PATRIOTISM PRESENTS something of a dilemma for Christians and requires careful discernment on the part of all religious people. Of course, anyone aspiring to the name Christian will insist that the God of Jesus Christ is alone worthy of our worship. While love of God by no means excludes other loves, for Christians other objects of devotion must ultimately be subordinated to our love of God, who alone is absolute and transcends all creatures of God.
It seems particularly regrettable to me that Christians in recent centuries so easily slip into a version of tribalism that seeks pro forma religious sanction for what usually amounts to ethnic or national self-interest. If our particular political community identifies a goal worth attaining, or even one worth fighting for, then God must be on our side in the struggle, as this flawed argument runs.
Following this logic, the horizons of our social concern shrink all too readily into the confines of national borders, ceding the moral high ground of universal love and good will that should be the overriding focus of engaged Christians. Maybe this is due to the ways Medieval Christianity absorbed feudal ideals such as fealty, in such a way that the practice of loyal service of vassals to the lords who protected them evolved eventually into an unquestioned allegiance to country. The version of patriotism we subsequently inherited thus includes, among other elements, the tradition of pro patria mori. This Latin phrase describes a willingness—even eagerness presumed to be noble in nature—to die for one’s country with few questions asked regarding precisely what principles make the offer of one’s life necessary and laudable.
Yet this pattern of behavior fails to honor our supreme allegiance to the God who stands above all nations and judges their ways. It also devalues principles and causes that transcend the projects of particular nations and that rightly stake a weightier claim upon us than mere national interest. If there are things worthy of solemn sacrifices in today’s world, they more likely go by names like “human rights” and “solidarity with the poor” than the “sovereign nation of X” or the “Republic of Y.” If Christians truly believe that our individual destinies are linked to the fate of all of humanity, then the key questions become the following: How should we enlarge the scope of our concerns for people and causes of justice around the world? How may we practice the most universal form of love in a renewed stance of solidarity, one that is compatible with our particular loyalties in this complex world? It is about time that we took seriously the claim that has echoed through Roman Catholic as well as World Council of Churches social teaching documents in recent decades: in this age of globalization, the common good is now universal in scope, and the only adequate practice of social responsibility is one that accounts for all our neighbors, without exception, whether they belong to our nation or not.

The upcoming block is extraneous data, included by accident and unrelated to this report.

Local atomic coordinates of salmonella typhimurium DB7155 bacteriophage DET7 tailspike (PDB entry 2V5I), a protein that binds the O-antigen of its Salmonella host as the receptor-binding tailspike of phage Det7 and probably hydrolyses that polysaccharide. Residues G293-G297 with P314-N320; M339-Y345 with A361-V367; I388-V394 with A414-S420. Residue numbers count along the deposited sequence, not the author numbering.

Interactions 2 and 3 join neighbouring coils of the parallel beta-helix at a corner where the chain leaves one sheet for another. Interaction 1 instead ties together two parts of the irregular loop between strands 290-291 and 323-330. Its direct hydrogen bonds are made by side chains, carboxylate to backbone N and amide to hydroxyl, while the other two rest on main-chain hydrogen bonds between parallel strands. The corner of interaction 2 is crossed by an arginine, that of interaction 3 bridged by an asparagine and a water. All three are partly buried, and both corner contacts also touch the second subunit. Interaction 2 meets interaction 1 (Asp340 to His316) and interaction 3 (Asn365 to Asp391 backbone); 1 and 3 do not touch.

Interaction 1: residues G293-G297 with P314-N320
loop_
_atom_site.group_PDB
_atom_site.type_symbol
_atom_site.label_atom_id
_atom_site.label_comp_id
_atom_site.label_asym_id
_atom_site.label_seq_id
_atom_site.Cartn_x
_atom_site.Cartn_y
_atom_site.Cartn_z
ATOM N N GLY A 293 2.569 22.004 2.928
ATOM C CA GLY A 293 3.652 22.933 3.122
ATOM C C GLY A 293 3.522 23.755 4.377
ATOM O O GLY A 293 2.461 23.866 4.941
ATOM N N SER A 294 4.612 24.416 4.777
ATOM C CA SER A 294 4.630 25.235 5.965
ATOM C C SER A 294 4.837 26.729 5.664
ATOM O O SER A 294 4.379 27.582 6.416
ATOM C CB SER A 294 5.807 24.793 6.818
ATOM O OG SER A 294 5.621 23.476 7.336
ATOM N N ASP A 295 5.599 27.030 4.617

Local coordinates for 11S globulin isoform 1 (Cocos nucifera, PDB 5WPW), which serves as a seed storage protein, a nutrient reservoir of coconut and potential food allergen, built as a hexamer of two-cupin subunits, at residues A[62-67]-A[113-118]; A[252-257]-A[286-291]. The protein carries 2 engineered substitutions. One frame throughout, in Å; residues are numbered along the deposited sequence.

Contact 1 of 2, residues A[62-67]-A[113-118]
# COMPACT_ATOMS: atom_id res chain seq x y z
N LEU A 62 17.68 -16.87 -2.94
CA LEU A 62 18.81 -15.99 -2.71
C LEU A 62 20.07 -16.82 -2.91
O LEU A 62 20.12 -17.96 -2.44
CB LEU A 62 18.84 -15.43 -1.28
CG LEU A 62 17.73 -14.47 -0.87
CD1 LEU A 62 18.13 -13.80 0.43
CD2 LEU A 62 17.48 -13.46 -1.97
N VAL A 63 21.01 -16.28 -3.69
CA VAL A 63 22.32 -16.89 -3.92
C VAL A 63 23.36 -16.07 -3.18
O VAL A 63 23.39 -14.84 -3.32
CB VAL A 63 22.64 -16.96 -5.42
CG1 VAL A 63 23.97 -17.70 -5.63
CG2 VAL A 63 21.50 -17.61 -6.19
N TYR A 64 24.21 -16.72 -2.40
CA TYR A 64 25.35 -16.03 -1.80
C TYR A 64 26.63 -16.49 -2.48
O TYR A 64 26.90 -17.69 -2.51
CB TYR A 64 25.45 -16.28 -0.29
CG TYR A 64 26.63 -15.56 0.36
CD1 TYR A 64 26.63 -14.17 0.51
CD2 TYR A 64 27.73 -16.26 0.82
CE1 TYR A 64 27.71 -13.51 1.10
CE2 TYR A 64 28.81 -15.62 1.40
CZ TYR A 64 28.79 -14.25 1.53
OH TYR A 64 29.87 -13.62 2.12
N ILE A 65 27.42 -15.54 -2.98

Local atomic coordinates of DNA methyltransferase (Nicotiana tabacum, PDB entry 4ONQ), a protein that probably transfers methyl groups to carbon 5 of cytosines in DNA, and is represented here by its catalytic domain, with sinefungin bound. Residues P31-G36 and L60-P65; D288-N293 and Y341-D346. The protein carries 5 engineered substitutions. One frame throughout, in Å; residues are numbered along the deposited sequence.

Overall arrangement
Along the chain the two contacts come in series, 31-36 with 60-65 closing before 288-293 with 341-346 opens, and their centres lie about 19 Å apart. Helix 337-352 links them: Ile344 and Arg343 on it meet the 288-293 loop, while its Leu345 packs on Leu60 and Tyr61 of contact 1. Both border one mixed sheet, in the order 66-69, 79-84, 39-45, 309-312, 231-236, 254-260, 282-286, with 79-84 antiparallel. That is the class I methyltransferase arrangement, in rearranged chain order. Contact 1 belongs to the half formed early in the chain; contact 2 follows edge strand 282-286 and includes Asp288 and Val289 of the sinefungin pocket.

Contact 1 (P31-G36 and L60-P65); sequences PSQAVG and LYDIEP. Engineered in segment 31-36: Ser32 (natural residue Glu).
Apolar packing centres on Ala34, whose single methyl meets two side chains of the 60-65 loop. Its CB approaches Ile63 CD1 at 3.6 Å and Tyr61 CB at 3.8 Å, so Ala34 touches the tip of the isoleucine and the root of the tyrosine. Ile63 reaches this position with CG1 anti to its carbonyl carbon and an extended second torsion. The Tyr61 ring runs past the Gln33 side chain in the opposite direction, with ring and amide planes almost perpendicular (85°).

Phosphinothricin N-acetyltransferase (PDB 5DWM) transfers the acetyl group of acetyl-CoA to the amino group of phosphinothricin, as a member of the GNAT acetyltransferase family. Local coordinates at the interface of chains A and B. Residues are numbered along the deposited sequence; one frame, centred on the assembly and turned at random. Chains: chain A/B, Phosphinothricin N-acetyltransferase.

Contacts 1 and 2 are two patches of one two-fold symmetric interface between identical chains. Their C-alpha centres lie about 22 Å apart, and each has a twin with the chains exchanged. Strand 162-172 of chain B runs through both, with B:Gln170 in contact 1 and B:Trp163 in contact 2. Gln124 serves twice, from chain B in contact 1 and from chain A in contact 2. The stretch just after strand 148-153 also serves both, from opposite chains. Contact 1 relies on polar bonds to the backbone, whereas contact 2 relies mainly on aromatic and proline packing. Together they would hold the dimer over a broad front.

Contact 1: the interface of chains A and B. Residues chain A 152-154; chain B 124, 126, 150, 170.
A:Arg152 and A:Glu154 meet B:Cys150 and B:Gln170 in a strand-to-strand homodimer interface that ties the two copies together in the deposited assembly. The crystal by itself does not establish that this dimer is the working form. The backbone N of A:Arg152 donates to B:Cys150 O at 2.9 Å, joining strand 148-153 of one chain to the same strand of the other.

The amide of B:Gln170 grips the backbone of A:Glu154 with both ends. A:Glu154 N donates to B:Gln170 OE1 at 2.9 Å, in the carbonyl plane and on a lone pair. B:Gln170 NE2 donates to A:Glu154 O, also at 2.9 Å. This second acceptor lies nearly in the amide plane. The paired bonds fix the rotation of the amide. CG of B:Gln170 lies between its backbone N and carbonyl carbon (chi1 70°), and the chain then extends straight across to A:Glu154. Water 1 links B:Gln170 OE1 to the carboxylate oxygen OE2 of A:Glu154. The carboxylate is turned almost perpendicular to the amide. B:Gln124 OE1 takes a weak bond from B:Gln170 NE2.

Above all, if it is to be a constructive force in our national life, patriotism must not exist in a vacuum, for it requires numerous correctives to accompany it. The same people who appeal to love of nation as a motive for action should be mindful of the full range of values and virtues that deserve to be cultivated and enacted: items like respect for other cultures and peoples, attention to the demands of social justice, and openness to changing social mores.
In lonely isolation, patriotism cannot play the constructive role we need to meet the contemporary challenges of a complex and increasingly globalized society. But with proper augmentation by the myriad sets of loyalties felt by people today, including Christians who center their lives on the living God of Jesus Christ, patriotism can be a constructive force that will bind our nation together, not blind it with arrogance and self-centeredness. At its best, patriotism is fully compatible with the blessed life of the Christian proclamation. Whether the abstract noun of patriotism delivers on this promise is fully in the hands of concrete people like us.
This article was adapted from a Sept. 25 talk given by Thomas Massaro, S.J. as part of the Joan and Ralph Lane Center for Catholic Studies and Social Thought’s “Urbi et Orbi”